Point number two is that if the tax digest is ultimately to stabilize and recover and grow, you have to encourage reinvestment in these struggling neighborhoods. Otherwise, homes will remain vacant and the tax digest will deteriorate further. I think that local elected officials really understood those points, and as a result we actually had two DeKalb County commissioners participate in a media event where we rolled out the research findings from the first report. And then, subsequently, Atlanta City Councilwoman Joyce Sheperd introduced a resolution at the Atlanta City Council urging the Fulton County tax assessors to use innovative practices in valuing properties in high-foreclosure neighborhoods. And, at the Fulton County Commission, Commissioner Emma Darnell introduced a similar measure, and both were passed unanimously. So I think that demonstrates that there is support among local government officials who understand that it is important to ensure that families in high-foreclosure communities are not bearing more than their fair share of the property tax burden.
Moderator: Susan, what were some of the outcomes from the release of these studies? And what lessons can you offer our listeners about the use of research and data to raise awareness about issues that may be impeding the recovery of low-income communities?
Adams: In considering pursing this study, we thought it was very important to find a respected and trusted research source, and we found that through Robert Charles Lesser & Co.; they're a national real estate advisory firm with an excellent reputation. We thought that solid data was critical to gaining the attention of the tax assessors, local elected officials, and others to this matter. So that was a very important first step. As a result of that, we did produce a very comprehensive report with data that was compelling; that was helpful to us in engaging the Atlanta Journal Constitution. As it turns out, the media became a critical component to this process. Reporter David Bennett at the AJC took a great interest in this issue, and he actually devoted seven front-page articles over eight months to the property tax disparity issue. It raised general awareness, and it just brought the issue front and center. That, in turn, inspired legislation at the Georgia General Assembly. And this legislation, which was passed at the end of last session, mandated that tax assessors across the state use and include foreclosed and bank-owned properties in their valuation process. Now the ultimate outcome—in May of this year, the AJC reported that 350,000 residential parcels in the five core counties were reduced in value for taxes.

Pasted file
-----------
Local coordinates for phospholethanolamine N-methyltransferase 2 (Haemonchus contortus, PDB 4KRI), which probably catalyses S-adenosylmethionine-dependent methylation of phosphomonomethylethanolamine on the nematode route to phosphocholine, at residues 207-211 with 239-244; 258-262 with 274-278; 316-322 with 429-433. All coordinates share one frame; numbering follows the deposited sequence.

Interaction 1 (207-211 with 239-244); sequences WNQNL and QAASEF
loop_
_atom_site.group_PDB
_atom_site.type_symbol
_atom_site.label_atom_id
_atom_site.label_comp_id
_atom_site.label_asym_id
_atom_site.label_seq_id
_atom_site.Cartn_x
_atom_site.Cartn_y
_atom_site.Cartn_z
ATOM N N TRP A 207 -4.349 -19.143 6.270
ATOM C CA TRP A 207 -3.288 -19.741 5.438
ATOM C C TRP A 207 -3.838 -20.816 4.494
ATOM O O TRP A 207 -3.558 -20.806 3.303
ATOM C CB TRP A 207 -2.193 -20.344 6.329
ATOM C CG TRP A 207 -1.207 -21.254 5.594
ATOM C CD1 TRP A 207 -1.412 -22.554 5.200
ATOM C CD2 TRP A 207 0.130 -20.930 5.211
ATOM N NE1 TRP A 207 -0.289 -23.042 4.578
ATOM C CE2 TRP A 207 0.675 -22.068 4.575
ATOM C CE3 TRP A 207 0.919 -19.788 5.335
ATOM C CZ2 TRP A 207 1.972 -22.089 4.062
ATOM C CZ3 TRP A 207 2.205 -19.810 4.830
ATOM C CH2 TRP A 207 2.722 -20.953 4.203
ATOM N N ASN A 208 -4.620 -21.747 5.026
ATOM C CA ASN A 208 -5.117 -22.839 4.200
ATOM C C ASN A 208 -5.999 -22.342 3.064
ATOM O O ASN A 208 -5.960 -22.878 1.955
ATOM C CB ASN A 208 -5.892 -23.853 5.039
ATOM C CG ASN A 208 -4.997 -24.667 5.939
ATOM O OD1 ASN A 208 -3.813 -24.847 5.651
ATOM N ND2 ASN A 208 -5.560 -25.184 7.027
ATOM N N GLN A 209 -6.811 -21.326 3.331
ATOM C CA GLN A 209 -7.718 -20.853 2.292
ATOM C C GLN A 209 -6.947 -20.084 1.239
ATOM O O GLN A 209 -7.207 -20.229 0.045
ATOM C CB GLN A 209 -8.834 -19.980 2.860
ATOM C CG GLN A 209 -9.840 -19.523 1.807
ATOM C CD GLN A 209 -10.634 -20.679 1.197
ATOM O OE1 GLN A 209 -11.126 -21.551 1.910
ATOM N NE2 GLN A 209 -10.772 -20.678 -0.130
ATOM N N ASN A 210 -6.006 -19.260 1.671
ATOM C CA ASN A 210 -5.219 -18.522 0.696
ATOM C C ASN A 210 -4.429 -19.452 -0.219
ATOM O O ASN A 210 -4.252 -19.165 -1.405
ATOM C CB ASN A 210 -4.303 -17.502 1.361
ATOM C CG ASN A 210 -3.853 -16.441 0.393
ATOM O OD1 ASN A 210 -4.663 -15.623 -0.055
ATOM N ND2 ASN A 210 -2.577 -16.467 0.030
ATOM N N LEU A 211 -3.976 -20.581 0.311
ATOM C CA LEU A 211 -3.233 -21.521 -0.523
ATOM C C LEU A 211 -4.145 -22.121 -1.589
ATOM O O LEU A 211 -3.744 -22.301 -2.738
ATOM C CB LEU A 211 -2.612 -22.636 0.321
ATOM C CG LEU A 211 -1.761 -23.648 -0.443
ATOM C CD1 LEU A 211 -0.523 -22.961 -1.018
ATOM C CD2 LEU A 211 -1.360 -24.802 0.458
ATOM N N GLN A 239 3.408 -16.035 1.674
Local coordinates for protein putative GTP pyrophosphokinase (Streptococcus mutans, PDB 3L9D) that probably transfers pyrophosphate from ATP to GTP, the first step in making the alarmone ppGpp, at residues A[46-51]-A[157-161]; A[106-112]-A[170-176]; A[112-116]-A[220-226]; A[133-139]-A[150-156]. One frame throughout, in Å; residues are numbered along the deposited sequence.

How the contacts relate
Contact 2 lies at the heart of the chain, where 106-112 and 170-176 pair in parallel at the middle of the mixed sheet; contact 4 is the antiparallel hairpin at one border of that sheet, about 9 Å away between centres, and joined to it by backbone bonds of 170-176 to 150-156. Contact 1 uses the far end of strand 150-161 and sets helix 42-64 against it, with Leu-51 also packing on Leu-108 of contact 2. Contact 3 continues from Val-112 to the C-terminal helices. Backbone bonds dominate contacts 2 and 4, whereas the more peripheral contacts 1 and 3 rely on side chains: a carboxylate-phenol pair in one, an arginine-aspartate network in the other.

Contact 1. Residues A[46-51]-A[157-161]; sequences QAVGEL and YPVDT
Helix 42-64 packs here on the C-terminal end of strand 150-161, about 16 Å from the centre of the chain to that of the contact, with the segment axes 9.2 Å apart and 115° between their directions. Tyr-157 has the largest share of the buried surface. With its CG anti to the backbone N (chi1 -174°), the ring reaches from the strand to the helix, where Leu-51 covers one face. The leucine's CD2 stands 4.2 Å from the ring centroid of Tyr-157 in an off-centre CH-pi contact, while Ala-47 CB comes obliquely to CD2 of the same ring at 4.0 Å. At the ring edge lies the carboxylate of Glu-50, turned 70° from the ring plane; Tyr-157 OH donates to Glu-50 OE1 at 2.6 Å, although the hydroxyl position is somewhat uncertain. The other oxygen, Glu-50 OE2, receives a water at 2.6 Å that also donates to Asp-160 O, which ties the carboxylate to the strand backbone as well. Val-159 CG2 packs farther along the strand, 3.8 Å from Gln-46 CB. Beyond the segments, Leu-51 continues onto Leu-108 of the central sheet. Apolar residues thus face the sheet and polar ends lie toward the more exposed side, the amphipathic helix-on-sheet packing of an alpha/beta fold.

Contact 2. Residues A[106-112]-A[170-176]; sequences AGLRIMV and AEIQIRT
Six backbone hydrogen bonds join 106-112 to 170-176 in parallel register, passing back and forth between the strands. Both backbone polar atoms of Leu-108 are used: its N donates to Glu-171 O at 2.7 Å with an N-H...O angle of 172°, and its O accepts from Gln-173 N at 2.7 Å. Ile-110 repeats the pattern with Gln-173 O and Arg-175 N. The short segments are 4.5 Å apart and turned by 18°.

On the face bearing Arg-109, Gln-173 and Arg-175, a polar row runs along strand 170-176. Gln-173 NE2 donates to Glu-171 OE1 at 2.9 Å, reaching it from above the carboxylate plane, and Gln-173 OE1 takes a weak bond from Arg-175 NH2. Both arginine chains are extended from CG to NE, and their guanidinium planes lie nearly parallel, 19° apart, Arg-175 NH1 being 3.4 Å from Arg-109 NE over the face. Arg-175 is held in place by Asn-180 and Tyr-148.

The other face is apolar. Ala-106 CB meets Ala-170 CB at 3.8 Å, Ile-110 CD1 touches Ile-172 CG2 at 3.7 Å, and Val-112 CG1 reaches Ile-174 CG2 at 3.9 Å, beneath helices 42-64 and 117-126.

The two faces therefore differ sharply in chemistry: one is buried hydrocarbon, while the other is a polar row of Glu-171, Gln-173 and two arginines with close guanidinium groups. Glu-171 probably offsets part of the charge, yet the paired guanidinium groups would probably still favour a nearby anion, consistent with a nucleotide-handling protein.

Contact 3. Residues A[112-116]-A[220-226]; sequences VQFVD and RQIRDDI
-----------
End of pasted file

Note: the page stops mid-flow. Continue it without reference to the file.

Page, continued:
Moderator: You've told us a little bit about the first and second phases of your study, but we understand that there's a third phase. How has this been building on your previous work?
Adams: We are in the midst of the research phase of our third study right now. What we are looking at for the third study is how tax-assessed values in 2008 compared to tax-assessed values in 2009. We want to see where tax-assessed values were lowered and by what percentage. We also want to track in which communities those tax-assessed values were lowered. The other element that we're adding to this study is a comparison of how low-foreclosure neighborhoods faired in the tax digest as compared to high-foreclosure communities, and we think that will be a very interesting analysis as well.
Moderator: What outcomes do you hope to obtain with the third phase of this study?
Adams: Well, with the third phase of the study we hope to identify, as I mentioned, how much taxes have been lowered—by what percentage—so we can determine whether or not tax assessors did follow the new Georgia state law. And we also hope that the Atlanta Journal Constitution will continue to report on this. They play a very important role as sort of public policy watchdog, and I think that their continued interest in this issue benefits us all.
Our approach from the very beginning of this project has been to work collaboratively with tax assessors and their boards, and we will continue to do that as the third phase of research is released. We feel that an open dialogue is very important. We have kept them informed at every step along the way with our previous two research studies, and we will continue to do that with the third and hope that, if we do find issues that we need to shed light on, we will work with them to identify solutions to address them.
Moderator: Susan, thank you so much for joining us today.
Adams: Thank you.
Moderator: This concludes our podcast. We've been speaking with Susan Adams from Atlanta Neighborhood Development Partnership Inc. For more podcasts on this topic and others, visit the Atlanta Fed's Web site at www.frbatlanta.org. If you have comments or questions, please e-mail firstname.lastname@example.org. Thanks for listening.